Where else can you get that good a view? Stunning South Island scenery Image:: NZSki/Coronet Peak
New Zealand Seasonal Snow Outlook | The Grasshopper
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After July was dominated by northerly winds, some of the resorts in the rain shadow of the divide were starting to get a bit thirsty. Luckily, August delivered just what the doctor ordered – we managed to shake off those persistent northerlies and get a bit more variety in the mix. Lows started to get to the east of the South Island more frequently. This opened the door to cooler air which has given a few shots of decent snow to all resorts. This is more in-line with what we would expect during an El Nino year.
The switch was flicked early in the month as a deep low moved south-east of the South Island on the August 8, while a high built over south-eastern Australia. This provided much colder weather for a time and a much needed dose of snow for Canterbury resorts. Since then we have been stuck in an eternal see-saw between highs and lows.
Do you think August 20 was the day of the season so far? Sam Smoothy does Image:: Treble Cone
A high from the August 10 to 13 settled things down and gave us one of the coldest weeks of the season with frigid nights and stunningly clear days. The snow pack was in good form and melting was kept to a minimum. Another couple of lows then rolled through from around August 14/15. They piled moisture onto the Southern Alps, giving us stormy conditions separated by a calmer interlude under a weak high. A jumbo high then built in from the August 20, and high pressure has been fairly dominant since then, with the exception of a low that arrived around the August 24.
Thanks to all this snow, base snow depths are now looking solid across the whole country. Treble Cone (320cm base) and Whakapapa (260cm base) are still leading the way as they picked up more snow from last month’s northerlies but Canterbury resorts have clawed back some of the deficit. The upper base depth is now at 150cm or more in Mt. Hutt, Temple Basin and Ohau to name just a few.
There was plenty of action up at Coronet Peak last week as part of the NZ Winter Games Image:: NZSki/Coronet Peak
We got a good thing goin’ so lets keep it rollin’. September has sprinted off the starting blocks like Usain Bolt at the World Athletics Championships… But will the stray Segway win again?
There’s a nice little touch up of snow currently hitting the South, we will then get caught in a cool south-westerly flow for a few days as a high builds in over the Tasman. The Spring skiing should be awesome. We have plenty of fresh snow forecast for this week which will fall on top of a solid base. All this goodness will be followed by cold but sunny conditions. There is a moderate probability that we will get treated to another low around the August 9, which will bring more significant snow before high pressure builds in again until mid-month.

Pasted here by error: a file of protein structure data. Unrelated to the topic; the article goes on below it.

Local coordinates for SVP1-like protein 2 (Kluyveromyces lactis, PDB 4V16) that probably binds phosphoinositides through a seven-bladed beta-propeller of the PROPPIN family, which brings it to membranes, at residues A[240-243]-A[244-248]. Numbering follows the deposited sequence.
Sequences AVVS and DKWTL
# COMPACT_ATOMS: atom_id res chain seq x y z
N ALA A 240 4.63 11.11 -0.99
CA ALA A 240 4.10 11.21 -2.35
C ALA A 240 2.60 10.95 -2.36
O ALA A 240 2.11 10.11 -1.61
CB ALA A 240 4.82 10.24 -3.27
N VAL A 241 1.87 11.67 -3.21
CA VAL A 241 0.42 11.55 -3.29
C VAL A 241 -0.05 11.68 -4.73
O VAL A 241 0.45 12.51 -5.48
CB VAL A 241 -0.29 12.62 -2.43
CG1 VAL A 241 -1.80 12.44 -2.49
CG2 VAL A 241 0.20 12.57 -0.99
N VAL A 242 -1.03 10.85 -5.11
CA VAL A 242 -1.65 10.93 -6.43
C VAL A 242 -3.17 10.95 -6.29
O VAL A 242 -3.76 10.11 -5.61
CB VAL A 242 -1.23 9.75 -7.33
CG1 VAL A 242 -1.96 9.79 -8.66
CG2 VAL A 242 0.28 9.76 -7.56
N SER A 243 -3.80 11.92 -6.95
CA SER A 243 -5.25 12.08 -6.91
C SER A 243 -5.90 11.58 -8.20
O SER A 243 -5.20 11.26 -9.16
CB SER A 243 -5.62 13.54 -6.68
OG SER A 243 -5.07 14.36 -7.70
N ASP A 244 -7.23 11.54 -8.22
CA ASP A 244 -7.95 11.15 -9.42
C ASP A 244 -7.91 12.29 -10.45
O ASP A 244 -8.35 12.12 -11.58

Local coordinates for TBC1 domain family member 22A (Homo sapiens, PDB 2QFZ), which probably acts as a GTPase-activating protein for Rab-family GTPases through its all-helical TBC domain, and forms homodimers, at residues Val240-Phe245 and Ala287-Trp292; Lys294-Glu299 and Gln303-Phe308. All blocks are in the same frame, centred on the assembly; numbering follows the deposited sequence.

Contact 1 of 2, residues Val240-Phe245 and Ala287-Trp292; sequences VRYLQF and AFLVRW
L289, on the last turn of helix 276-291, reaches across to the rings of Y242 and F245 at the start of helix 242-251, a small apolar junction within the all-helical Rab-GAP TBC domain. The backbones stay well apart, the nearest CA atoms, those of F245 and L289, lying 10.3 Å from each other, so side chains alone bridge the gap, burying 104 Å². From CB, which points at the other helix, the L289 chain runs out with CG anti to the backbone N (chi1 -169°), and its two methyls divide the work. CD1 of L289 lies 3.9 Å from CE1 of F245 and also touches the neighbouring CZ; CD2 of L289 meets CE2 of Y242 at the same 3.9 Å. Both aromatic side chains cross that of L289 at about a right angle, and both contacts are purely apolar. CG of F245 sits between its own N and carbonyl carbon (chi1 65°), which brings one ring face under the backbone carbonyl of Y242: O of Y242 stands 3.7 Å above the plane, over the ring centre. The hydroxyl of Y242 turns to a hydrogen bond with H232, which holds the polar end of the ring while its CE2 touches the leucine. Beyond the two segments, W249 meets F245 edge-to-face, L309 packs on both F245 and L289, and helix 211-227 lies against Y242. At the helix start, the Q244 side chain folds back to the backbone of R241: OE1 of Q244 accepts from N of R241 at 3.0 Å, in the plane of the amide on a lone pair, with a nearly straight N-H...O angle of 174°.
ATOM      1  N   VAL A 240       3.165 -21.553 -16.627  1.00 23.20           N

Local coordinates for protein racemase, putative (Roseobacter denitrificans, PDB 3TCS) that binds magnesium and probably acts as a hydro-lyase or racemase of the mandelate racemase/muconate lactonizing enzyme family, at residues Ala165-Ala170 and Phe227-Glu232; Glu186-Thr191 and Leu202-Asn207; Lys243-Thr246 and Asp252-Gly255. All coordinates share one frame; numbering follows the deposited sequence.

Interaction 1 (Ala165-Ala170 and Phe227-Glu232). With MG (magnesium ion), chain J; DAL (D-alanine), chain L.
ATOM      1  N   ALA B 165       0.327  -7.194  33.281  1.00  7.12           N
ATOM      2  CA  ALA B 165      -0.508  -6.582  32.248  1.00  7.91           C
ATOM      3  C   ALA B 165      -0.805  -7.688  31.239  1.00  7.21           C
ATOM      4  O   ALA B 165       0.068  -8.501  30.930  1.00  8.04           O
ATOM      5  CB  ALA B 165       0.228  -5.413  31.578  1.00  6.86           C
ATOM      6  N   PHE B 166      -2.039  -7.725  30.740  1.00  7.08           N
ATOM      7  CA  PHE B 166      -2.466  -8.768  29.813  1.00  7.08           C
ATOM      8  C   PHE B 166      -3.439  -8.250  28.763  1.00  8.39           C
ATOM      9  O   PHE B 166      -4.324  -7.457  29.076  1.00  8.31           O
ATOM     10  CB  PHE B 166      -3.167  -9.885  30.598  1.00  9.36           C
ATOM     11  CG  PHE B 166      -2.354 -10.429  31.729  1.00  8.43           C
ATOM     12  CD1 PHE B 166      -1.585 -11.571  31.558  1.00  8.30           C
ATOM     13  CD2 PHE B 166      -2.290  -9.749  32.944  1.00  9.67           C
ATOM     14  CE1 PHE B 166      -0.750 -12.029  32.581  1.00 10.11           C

It’s likely that the second half of the month will be dominated by westerlies. Frequent fronts crossing the South Island will alternate with fine and sunny days. Keep in mind that our snow chances will be slowly decreasing and our rain chances increasing as we get closer to October
So all in all we are in for a sterling September. We should sail to the end of the season without too many worries – the base can afford to take a couple of hits of rain in the second half of the month. Canterbury resorts will do their best to play catch up with the rest of New Zealand and Mt Ruapehu will keep steaming on. Melt will be minimal and temperatures will be kept in check by a higher than average proportion of winds from a southerly and south-westerly direction.
2015 has been a good year in New Zealand. Australia experienced a few quick and dirty snow dumps but when all is said and done it has been a case of the tortoise and the hare. Patience and steadily increasing snow depths will see us well into Spring. My advice is that if you have a holiday booked or were thinking of getting up to the mountains then do it. It should be epic over the next couple of weeks.
This is my last seasonal forecast until next year but you can keep up to date with the snow due to arrive this week by following my daily forecasts. That’s all from the Grasshopper. If you’ve got a different theory on what’s going to happen this winter, or just want to provide feedback, then please hit me up on the discussion below. Or you can follow me on facebook.